EVERETT INTRODUCES LEGISLATION TO HELP FARMERS BUILD OWN RESERVOIRS
WASHINGTON, D.C. -- To assist American farmers in dealing with drought conditions and also enable them to increase their farm productivity, Congressman Terry Everett, R-Alabama, introduced the Farm Reservoir Act in the U.S. House today.
Everett, a senior member of the House Agriculture Committee, said the need for on-the-farm drought management has become increasingly evident as farmers and the government struggle to keep ahead of the effects of Mother Nature.
"In recent years, droughts have had a costly impact on agricultural producers throughout the country," Everett notes. "The current drought conditions for the 2005 and 2006 crop years underscore the devastating toll these natural disasters have on our nation's farmers and ranchers.
"Ad hoc government disaster assistance is often slow and inadequate, and frankly, a better use of tax dollars would be to help farmers minimize the impact of drought on their crop before disaster strikes.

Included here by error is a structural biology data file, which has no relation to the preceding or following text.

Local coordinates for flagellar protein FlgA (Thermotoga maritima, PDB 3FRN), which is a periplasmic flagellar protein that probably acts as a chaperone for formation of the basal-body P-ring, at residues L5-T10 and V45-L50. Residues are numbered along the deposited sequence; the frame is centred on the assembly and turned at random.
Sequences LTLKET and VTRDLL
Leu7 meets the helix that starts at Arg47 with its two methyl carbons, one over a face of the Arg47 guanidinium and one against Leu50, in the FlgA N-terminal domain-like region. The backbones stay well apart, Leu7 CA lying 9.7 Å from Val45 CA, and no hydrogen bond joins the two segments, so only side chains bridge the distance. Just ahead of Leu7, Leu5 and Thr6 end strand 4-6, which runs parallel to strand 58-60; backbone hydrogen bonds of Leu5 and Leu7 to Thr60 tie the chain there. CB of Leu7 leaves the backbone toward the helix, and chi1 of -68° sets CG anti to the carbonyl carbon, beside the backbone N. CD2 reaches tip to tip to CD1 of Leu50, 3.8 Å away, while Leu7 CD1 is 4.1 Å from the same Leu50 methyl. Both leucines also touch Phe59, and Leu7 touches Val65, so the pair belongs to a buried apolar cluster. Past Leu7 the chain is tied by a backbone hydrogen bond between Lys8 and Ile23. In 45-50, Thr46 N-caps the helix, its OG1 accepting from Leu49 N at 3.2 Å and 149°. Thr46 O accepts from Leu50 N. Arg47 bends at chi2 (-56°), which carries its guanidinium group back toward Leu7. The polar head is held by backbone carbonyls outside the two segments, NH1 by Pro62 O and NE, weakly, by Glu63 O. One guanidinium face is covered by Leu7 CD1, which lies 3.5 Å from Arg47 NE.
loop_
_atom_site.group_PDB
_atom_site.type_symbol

"My legislation," Everett added, "would provide cost-share assistance to agriculture producers for the construction of reservoirs on their farms. For many farmers, pumping water from streams, lakes and wells during the growing season is not an option. However, by collecting and storing surface water in reservoirs during the off-season, when rainfall and stream levels are typically high, farmers can attain an effective source of irrigation.
"As population growth places more demand on water resources, we will need new sources of irrigation water," Everett observed. "Off-stream irrigation storage, which is made possible by my legislation, has the potential to greatly expand agricultural irrigation capacity and make farming more productive."
Under the Everett Farm Reservoir Act, cost share assistance would be provided through the U.S. Department of Agriculture's Environmental Quality Incentives Program (EQIP) to assist farmers with the construction of reservoirs.
The maximum amount of cost share assistance is 50 percent of the cost of the reservoir. In order to qualify, a project must meet EQIP eligibility requirements and be deemed eligible based on its cost-effectiveness. The producer must maintain agricultural production on the land for at least five years.